Led by the quiet, unassuming curate of St. Mary’s Parish in New Haven, Conn., a small group of men established the Knights of Columbus in the church basement early in the spring of 1882. The priest, Father Michael J. McGivney, saw clearly that both Catholics and the Church faced serious problems in the last half of the nineteenth century such as anti-Catholicism and ethnic prejudice; under-employment; lack of social standing and early loss of the breadwinner.
To resolve those problems Father McGivney conceived the idea of an organization of Catholic men who would band together:
- To aid one another in times of sickness or death, by means of a simple insurance plan, so that their wives and children would not face abject poverty.
- To strengthen themselves and each other in the Faith.
- To strengthen families and family life.
- To be a strong pillar of support for their priests and bishops.
- To be of service to Church and community by coming to the aid of those most in need in society.
They called themselves Knights of Columbus – Knights to emphasize chivalry’s ideals of charity and support for Church and state, and Columbus as a reminder that Catholics had been the backbone and bulwark of America’s growth and greatness from the very beginning. The State of Connecticut officially chartered the Order on March 29, 1882. It’s founder, Father McGivney, and those first Knights dreamed of the day when there would be a council in every parish in Connecticut. Little could they know that their small group would grow into a global organization of more than 1.6 million members in nearly 12,000 local councils in 13 countries: the United States, Canada, the Philippines, Mexico, Panama, Guatemala, Puerto Rico, Dominican Republic, Bahamas, Cuba, Virgin Islands, Guam and Saipan.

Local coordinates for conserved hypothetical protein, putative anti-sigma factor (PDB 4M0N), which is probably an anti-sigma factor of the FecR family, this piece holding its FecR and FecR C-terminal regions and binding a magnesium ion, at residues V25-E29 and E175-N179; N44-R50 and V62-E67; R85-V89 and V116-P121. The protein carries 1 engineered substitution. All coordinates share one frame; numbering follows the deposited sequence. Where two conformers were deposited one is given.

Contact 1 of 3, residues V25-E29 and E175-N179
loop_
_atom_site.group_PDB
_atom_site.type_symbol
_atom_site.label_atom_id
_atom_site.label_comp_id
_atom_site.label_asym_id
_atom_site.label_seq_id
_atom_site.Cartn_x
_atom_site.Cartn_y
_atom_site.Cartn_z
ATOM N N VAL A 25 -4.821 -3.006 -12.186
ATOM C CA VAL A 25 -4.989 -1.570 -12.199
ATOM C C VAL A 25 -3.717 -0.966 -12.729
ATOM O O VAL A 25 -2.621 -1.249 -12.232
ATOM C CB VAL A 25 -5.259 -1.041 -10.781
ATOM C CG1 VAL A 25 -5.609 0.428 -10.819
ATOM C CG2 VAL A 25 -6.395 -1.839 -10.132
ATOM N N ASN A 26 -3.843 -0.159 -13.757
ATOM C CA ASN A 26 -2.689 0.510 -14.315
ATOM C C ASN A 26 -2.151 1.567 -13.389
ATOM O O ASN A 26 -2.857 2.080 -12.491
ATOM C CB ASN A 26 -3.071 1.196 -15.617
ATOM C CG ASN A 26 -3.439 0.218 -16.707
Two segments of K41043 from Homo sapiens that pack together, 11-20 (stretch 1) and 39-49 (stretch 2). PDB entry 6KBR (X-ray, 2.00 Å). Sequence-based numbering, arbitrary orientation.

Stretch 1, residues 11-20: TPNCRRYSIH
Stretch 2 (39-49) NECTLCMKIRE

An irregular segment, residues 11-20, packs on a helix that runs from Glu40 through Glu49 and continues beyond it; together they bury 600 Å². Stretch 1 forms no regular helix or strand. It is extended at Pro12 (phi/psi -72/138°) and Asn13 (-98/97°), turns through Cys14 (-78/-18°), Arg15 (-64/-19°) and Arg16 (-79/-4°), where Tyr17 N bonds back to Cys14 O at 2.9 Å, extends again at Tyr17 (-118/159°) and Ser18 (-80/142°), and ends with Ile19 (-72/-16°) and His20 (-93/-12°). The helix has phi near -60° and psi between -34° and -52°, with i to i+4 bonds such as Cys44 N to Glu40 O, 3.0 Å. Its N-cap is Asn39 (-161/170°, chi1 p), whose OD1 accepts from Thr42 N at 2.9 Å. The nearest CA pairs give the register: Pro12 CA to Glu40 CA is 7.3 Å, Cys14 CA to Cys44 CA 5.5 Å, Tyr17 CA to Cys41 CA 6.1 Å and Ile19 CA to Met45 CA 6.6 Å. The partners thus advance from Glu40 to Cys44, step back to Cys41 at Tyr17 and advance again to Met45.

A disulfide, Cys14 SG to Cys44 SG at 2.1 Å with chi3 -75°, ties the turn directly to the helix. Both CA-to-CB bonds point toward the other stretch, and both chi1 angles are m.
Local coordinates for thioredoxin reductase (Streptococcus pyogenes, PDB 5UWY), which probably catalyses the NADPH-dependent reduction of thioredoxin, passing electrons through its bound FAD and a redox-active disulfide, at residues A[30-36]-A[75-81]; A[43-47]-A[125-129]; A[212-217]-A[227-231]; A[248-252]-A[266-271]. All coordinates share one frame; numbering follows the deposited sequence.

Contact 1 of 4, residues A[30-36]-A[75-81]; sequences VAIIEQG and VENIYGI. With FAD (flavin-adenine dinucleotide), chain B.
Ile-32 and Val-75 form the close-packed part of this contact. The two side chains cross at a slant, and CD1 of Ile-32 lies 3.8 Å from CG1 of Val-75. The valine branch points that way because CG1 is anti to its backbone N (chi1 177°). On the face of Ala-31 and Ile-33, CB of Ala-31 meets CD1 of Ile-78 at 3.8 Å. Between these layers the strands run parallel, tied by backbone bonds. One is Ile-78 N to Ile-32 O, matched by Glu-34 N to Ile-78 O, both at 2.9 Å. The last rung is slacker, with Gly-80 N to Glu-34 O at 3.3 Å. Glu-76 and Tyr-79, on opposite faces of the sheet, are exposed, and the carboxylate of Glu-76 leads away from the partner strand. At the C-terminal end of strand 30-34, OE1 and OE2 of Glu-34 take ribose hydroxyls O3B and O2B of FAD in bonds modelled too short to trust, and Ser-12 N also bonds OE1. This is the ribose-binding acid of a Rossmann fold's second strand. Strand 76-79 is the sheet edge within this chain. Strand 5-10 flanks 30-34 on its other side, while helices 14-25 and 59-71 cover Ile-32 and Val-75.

In the years since 1882 the Knights of Columbus has become one of the largest and strongest life insurance companies in North America with more than $53 billion of insurance in force. More than $5 billion in new insurance is sold annually and last year the Order paid $145 million in death benefits to the families of deceased members and $329 million in dividends to insurance members.